Official: A Syria solution must have Assad’s blessing
Syria’s deputy foreign minister lashed at Western calls for Assad to step down
No solution proposed at Syria peace talks next month will be implemented without President Bashar al-Assad’s approval, the deputy foreign minister said in remarks published Sunday.
“The Syrian (government) delegation at Geneva will be working under Assad's directives, and any solutions proposed will have no impact unless Assad approves of them,” Faisal Muqdad said in remarks in the Syrian press.
He lashed out at Western calls for Assad to step down, saying the president “represents Syria’s sovereignty and unity.”
The U.S.-Russian peace initiative dubbed Geneva 2, which should bring government and rebel representatives to the negotiating table in a bid to end the bloody 32-month war, is being planned for January 22.
The opposition has agreed to attend the talks on condition that they lead to a transitional phase that excludes Assad and his regime.
But government officials and their backers in Iran and Russia insist there should be no preconditions, and Assad has also said he would be willing to stand for re-election in 2014.
The proposed talks come amid rising international fears of an Islamist takeover in Syria.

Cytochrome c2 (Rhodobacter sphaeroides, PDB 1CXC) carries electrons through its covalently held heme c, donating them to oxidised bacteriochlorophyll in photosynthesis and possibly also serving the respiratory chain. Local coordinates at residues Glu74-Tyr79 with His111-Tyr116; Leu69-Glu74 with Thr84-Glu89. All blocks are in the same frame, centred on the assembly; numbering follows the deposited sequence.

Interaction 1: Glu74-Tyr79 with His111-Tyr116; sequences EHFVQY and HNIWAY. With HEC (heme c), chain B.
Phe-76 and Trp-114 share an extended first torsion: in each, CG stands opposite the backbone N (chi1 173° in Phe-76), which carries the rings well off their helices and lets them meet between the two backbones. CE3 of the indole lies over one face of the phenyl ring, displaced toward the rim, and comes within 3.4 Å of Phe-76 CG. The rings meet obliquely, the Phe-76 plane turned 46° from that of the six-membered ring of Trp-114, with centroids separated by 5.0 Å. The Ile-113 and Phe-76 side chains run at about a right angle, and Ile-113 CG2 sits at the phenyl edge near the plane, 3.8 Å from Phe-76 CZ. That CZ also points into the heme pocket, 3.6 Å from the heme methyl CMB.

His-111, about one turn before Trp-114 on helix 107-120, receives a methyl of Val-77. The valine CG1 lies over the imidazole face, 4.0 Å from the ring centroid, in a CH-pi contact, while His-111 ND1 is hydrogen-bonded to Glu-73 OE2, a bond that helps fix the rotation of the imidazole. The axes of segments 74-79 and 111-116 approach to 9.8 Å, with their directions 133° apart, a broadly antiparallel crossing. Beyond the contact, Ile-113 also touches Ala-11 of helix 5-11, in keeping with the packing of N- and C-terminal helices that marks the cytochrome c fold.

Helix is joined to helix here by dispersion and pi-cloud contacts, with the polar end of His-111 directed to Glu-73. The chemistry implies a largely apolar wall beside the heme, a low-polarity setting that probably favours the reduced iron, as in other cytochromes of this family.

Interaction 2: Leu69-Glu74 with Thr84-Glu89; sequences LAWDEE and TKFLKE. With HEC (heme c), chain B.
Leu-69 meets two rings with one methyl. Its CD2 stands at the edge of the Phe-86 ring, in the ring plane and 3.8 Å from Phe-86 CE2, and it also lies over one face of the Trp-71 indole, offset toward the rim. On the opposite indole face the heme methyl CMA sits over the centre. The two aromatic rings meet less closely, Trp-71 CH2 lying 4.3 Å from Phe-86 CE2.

According to Muqdad, “in their closed meetings, Western leaders say there is no replacement for Assad.”
He also said that at Geneva 2, “we will gather around the table and we will discuss, without foreign interference... and there will be an enlarged government.”
Muqdad reiterated his government’s “reservations about participation (in Geneva 2) by representatives of the armed terrorist groups,” the government term for rebels.
He also said opposition backer Turkey “has started to change its policy” on Syria.
Once an Assad ally, Ankara became the lead voice calling for regime change after Damascus cracked down on peaceful protests that later morphed into a bloody insurgency.
More recently, the rise of jihadism in Syria has made Turkey more cautious on the conflict raging across its southern border.
Muqdad criticized “the stupid Turkish policy which has compromised the Turkish people... by attracting al-Qaeda” to its territory.
According to Ankara, 500 Turks have joined jihadist ranks in Syria.
Last week, a Turkish delegation led by Foreign Minister Ahmet Davutoglu visited Assad’s main regional backer Iran. The Turkish and Iranian diplomatic chiefs both said they would press for a ceasefire ahead of Geneva 2.
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